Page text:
Deborah Chapman is up to one of her favourite fall activities – preparing to take people on her annual “Speak of the Dead” tour.
The Salmon Arm Museum and R.J. Haney Heritage Village curator has been reviewing the cast list, checking her candidates, making sure all are still available, and preparing for a walk through one of the prettiest knolls in Salmon Arm, the Mt. Ida Cemetery.
This year the tour will acknowledge the debt owed to those who served in the First World War. Featured will be war veteran Arthur Brown Ritchie, who made service a lifelong habit.
When the First World War broke out, Ritchie was working in Pavilion as a cow rancher. A century later the events leading up to his enlistment are condensed and mostly forgotten.
What is remembered is that he saddled his horse, rode the 145 kilometres from Pavilion to Kamloops, and joined the B.C. Horse Mounted Infantry. The ride must have been urgent. According to his daughter Mary Wetherill, Ritchie was with the first contingent.
When asked the name of his horse, Wetherill replied, “It might have been Taffy,” lamenting that her brother and sister were no longer available to remember. Those details are gone.
What details Wetherill could figure out were preserved when she wrote her father’s biography for the Okanagan Historical Society Report #63. The former school teacher wrote of an inspiring man who served his country, his employer and his family.
“When he transferred to the First Battalion, Third Battery, Canadian Field Artillery, he saw action at Ypres, the Somme, and Vimy Ridge,” Wetherill said.
During his service, Ritchie was gassed twice and wounded three times.
Risking life and limb must have seemed like second nature to the soldier. After his unit retreated at Ypres under heavy gunfire, Ritchie twice returned to free men and horses from an immobilized wagon. He then carried a wounded soldier to safety. Ritchie was awarded the Distinguished Conduct Medal, an award for gallantry in the field in 1915.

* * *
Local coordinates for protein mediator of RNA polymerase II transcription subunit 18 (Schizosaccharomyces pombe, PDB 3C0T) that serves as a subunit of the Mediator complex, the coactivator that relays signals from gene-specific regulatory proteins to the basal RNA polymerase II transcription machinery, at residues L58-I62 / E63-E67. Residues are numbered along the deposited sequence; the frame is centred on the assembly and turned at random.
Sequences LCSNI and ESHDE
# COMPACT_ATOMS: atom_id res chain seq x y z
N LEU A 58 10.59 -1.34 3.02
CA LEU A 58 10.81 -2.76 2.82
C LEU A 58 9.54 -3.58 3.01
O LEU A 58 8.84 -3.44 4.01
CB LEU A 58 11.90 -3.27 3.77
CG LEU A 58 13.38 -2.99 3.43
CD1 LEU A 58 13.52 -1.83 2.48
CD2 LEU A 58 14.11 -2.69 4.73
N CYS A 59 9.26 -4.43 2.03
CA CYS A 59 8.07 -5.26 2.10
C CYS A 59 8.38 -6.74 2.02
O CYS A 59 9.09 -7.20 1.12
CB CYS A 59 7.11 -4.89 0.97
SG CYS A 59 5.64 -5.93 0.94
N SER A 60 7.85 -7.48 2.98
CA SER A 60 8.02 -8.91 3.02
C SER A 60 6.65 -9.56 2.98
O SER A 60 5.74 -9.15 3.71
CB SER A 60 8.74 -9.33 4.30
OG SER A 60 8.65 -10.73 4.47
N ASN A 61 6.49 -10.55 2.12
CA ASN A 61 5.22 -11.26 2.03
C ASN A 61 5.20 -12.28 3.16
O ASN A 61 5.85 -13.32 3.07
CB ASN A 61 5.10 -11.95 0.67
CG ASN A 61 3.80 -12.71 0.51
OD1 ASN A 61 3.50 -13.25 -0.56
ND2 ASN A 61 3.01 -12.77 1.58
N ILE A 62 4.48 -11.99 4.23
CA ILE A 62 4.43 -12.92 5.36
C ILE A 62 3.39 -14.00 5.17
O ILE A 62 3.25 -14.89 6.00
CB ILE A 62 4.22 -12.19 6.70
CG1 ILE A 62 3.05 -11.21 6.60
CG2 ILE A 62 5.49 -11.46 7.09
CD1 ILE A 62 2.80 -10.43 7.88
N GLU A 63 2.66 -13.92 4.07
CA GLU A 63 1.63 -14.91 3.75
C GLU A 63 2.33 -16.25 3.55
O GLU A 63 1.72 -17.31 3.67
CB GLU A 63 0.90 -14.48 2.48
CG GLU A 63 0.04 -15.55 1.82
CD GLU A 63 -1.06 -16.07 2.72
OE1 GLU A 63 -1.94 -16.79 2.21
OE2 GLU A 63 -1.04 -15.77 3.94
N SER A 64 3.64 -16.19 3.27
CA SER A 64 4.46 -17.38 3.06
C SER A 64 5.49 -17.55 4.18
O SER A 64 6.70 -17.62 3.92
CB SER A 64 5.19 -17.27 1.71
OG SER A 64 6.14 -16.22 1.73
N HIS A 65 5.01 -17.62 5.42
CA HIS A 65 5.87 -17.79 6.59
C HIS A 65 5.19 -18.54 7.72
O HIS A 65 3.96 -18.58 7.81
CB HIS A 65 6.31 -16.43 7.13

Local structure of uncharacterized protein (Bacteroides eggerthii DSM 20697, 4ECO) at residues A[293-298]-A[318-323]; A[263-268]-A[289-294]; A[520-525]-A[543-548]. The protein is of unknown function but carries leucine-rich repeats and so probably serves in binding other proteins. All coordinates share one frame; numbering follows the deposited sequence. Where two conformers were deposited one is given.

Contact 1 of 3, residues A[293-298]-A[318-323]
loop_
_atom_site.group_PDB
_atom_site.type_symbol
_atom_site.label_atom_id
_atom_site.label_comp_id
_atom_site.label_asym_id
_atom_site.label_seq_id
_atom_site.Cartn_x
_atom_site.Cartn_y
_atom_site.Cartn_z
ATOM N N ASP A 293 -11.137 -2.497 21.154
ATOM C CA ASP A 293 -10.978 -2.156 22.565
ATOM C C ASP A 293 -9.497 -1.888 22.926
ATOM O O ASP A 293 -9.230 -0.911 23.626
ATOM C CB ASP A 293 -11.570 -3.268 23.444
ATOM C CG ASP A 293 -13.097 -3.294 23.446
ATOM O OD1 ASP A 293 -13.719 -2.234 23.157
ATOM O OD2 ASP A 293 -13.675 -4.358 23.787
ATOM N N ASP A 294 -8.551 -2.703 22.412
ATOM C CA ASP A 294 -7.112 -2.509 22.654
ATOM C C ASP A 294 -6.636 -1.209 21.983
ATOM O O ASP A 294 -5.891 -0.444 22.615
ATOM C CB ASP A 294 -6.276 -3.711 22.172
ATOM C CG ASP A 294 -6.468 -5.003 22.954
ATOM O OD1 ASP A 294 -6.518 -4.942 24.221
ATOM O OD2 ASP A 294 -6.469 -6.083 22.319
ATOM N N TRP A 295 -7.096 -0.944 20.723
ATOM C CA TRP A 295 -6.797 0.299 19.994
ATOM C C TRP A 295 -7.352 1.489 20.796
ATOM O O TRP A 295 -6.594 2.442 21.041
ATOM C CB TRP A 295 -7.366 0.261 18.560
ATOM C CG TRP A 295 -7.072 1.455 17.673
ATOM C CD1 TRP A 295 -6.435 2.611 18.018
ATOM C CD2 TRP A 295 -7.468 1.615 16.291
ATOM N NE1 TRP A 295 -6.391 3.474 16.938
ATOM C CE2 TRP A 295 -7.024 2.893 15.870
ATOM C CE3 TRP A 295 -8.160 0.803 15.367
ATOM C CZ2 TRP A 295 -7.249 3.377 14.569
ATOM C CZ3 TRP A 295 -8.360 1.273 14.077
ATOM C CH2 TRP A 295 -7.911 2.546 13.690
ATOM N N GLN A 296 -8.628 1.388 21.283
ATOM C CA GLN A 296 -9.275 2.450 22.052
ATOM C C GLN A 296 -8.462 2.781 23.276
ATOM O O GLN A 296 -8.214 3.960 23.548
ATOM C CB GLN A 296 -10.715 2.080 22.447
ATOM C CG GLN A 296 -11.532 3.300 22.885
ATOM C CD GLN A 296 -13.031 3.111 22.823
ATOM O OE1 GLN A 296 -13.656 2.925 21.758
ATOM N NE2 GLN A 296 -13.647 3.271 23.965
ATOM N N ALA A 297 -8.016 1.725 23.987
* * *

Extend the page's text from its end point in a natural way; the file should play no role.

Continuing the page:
In 1917, Ritchie served with the soldiers of all four divisions of the Canadian Expeditionary Force at Vimy Ridge. Records show 3,598 Canadian soldiers were killed and 7,004 were wounded. In the midst of mayhem, Ritchie noticed a fire had started in an Allied gun pit. He returned to the pit to extinguish the threat, earning the Military Medal for bravery in battle on land.
Ritchie’s memories of the war were committed to letters and postcards to his sweetheart, Olive Belond at home. Sgt. A.B. Ritchie returned to Canada an invalid, needing surgery to remove shrapnel from his leg.
After convalescing in New Westminster, he married Olive in 1918. The couple made Salmon Arm their home, purchasing 80 acres on (North) Broadview through the Soldiers Settlement Board.
More than 20 years later, war erupted in Europe again, and at 45 years of age, Ritchie enlisted once more. He was commissioned as a lieutenant with the No. 7 Company and sent to Scotland to serve with the Forestry Corps, milling lumber for the war effort.
Wetherill says the soldiers called her father “Pop” with affection, a nod to his apparently advancing age. By 1943, Ritchie was promoted to Captain and transferred to No. 17 Company.
By the spring of 1944, both companies returned to Canada where Ritchie engaged in another kind of service. Retired from the military, he went on to serve as parade marshall for Remembrance Day services, councillor for the municipality of Salmon Arm, MLA in the Coalition Government (1945-52), and Salmon Arm reeve (1962-63). It is no surprise that Arthur Brown Ritchie was made Salmon Arm’s Citizen of the Year in 1958.
Ritchie’s story is one of many told during the annual cemetery tour. Join Chapman at 1 p.m. Sunday, Oct. 5 in the old section of Mt. Ida Cemetery. Tickets are $7.50 and space is limited, so call 250-832-5243 to reserve your spot.